- The Washington Times - Tuesday, March 27, 2001

Former President Clinton's "humanitarian" foreign policy is coming apart at the seams.

In Bosnia and Kosovo, two former states of Yugoslavia, the Clinton administration efforts to build up viable political institutions and structures where they were totally absent, nation-build in Bosnia- Herzegovina and create a peaceful Kosovo, have all been torn asunder.

Nation-building policies can only succeed in conditions where the nation-builder is involved politically, militarily and economically in the formation of artificial entities. The Clinton administration never committed itself to more than a Dayton Agreement, which created a three- part Bosnia, dominated by Muslims, Serbs and Croats. The agreement and the creation of new boundaries required total involvement of the U.S. and NATO, which was out of the question for both. The settlement of frontiers and political institutions were left to the warring parties. From its creation, the new artificial entity did not have a chance of political survival.

The situation in Kosovo is even more serious. In an effort to save the Albanian revolutionaries from Slobodan Milosevic's domination, the United States and NATO turned to the revolutionary Kosovo Liberation Army (KLA) as the foundation for a stable Kosovo. Simultaneously, the United States and NATO recognized Kosovo's sovereignty within Yugoslavia. The United States and NATO relied on an authoritarian, violent, revolutionary group composed of former fascists and communists for the stabilization of Kosovo. What a foundation for a democratic state.

U.S.-NATO military support of the Albanians in their war against Mr. Milosevic has emboldened the KLA, which is now disrupting Macedonia, a relatively stable independent state (formerly part of Yugoslavia) that borders Kosovo. Albanian insurgents, seeking a greater Albania, are trying to claim part of Macedonia, which is overwhelmingly Albanian. They are creating a schism between Slav and Albanian Macedonians who have lived in relative peace up until now.

With the rise of a democratic Yugoslavia, the U.S.-NATO policy of support of the Albanians could no longer be tolerated by the Yugoslav government, which considers Kosovo part of Yugoslavia.

In the Jan. 16 New York Times, Steve Erlanger wrote: "The fall of Slobodan Milosevic in Belgrade has pleased and relieved the West, but has only increased Kosovar Albanian anxieties. They see their goal of independence deferred as many of the same nations that went to war for them less then two years ago rush to Belgrade to embrace the Serbs, who have never given up their claim to Kosovo." On March 12, Mr. Erlanger wrote, "NATO is floundering in the Balkans, reaping the consequences of a refusal to deal seriously with the problems and aspirations of the Albanians it went to war to protect."

The ouster of Mr. Milosevic has created serious problems for the U.S. and NATO. U.S.-NATO must support the return of Yugoslav troops to the zone that borders Kosovo, from which they were removed during the time of Mr. Milosevic. Beginning March 13, NATO allowed the Yugoslav army and special police to return to the zone in order to protect southern Serbia from Albanian Kosovar aggression.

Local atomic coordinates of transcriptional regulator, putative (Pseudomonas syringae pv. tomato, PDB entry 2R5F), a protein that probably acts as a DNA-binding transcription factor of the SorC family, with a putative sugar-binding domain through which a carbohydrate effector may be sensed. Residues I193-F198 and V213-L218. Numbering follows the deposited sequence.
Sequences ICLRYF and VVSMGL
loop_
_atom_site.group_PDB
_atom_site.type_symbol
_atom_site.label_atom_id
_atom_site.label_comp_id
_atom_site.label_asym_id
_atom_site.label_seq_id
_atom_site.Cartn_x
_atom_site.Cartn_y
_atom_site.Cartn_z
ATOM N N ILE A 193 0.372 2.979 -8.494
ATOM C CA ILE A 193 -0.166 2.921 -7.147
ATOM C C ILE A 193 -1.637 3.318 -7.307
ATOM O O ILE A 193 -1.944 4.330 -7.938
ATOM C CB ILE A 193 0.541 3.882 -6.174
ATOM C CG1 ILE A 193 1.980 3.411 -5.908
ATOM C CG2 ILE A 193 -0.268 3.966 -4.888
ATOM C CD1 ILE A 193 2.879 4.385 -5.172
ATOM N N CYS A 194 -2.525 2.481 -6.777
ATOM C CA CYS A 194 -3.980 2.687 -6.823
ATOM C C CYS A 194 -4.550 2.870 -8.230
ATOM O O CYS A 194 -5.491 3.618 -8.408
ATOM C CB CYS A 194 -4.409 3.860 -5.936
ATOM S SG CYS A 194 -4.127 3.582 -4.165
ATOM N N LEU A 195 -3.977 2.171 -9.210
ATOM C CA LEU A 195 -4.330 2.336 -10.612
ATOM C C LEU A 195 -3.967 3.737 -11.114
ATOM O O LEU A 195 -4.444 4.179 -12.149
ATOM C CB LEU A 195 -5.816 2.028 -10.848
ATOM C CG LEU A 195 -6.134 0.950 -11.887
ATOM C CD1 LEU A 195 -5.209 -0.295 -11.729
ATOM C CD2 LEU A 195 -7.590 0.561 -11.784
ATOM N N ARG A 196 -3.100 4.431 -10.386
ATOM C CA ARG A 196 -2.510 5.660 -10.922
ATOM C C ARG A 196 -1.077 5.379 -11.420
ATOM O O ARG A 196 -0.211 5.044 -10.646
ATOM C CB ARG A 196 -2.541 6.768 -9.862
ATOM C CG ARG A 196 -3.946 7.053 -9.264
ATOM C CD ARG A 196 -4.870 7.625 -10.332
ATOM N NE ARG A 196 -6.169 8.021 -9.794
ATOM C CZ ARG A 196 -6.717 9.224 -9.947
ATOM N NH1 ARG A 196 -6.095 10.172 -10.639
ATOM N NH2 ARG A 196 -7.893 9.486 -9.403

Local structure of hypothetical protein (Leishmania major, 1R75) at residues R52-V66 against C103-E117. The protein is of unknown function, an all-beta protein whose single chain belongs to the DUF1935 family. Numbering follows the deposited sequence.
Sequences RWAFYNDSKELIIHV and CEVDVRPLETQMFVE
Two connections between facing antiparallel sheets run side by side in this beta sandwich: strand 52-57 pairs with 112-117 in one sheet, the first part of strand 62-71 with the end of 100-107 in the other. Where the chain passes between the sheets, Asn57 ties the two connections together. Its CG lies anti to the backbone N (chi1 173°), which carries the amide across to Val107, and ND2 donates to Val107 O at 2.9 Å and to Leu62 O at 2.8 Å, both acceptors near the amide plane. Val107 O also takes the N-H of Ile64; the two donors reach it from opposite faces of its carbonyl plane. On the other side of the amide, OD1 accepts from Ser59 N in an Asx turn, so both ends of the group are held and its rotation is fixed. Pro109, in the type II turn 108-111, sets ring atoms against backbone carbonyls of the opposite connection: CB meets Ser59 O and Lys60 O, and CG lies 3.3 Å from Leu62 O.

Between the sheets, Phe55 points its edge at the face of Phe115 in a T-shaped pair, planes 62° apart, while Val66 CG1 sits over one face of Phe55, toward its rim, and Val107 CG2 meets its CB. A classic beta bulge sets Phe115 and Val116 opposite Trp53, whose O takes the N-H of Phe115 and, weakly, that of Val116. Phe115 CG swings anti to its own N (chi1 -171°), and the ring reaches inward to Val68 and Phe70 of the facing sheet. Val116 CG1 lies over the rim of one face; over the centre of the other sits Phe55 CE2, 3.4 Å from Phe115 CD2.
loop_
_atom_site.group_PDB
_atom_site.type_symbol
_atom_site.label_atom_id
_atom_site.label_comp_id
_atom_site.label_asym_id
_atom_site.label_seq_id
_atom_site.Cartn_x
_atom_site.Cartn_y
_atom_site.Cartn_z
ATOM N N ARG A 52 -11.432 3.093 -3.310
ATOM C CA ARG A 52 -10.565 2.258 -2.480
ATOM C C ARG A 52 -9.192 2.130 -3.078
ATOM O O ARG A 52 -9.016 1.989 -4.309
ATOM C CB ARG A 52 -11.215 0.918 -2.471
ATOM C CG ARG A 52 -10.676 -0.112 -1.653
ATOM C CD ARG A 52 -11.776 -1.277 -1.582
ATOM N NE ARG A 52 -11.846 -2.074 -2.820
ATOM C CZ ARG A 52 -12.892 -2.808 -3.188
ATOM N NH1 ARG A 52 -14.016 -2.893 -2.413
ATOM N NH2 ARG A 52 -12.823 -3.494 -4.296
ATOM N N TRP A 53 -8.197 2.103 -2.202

Albanian violence in Macedonia guarantees a new Balkan war, and Albanian support of Montenegro's aspirations for independence from Yugoslavia will help to create another unstable state in the Balkans. The Yugoslav democratic government will not tolerate Montenegrin or Kosovar independence under any conditions. Therefore, the role that the Yugoslav army will play in protecting its Montenegrin territory, as well as southern Serbia, from the Albanians guarantees further violence and instability in the region. Albanian insurgency is threatening Balkan stability and is challenging Yugoslav sovereignty and domination over its member states.

The re-emergence of warfare in the Balkans is alarming. Both the United States and NATO now are paying the price for their support of Kosovar radicals. For the last five years, the United States has deployed forces in Macedonia to protect it against Mr. Milosevic. Now that there is a democratic Yugoslavia, is the United States ready to go to war against Kosovar insurgents to protect Macedonia's independence and stability? Are the United States and NATO ready to intervene on behalf of the Macedonians against the Albanians? What if the democratic Yugoslav forces try an offensive strike against the Kosovo Albanians? The international community recognizes Kosovo as part of Yugoslavia, and the Yugoslav army offensive would be an act of self-defense. The Presevo Valley, running between Kosovo, southern Serbia and Macedonia, may become the next war zone in the Balkans.

The allies and NATO are calling for the United States to assert itself in Kosovo before the current violence escalates into full-blown war. President Bush has called for a decreasing American role in the Balkans, while congressional Republicans are pressuring him to remove all American troops from the Balkans and offer only humanitarian aid. The United States is already in the process of downsizing its presence in KFOR, the NATO force in Kosovo. This could create a rift between the United States and its NATO allies just as the easily combustible situation in Macedonia requires a greater American military presence.

The "humanitarian" policy of the Clinton administration has failed to bring peace and stability to the region. So far, President Bush has not offered a viable solution.

Amos Perlmutter is a professor of political science and sociology at American University and editor of the Journal of Strategic Studies.

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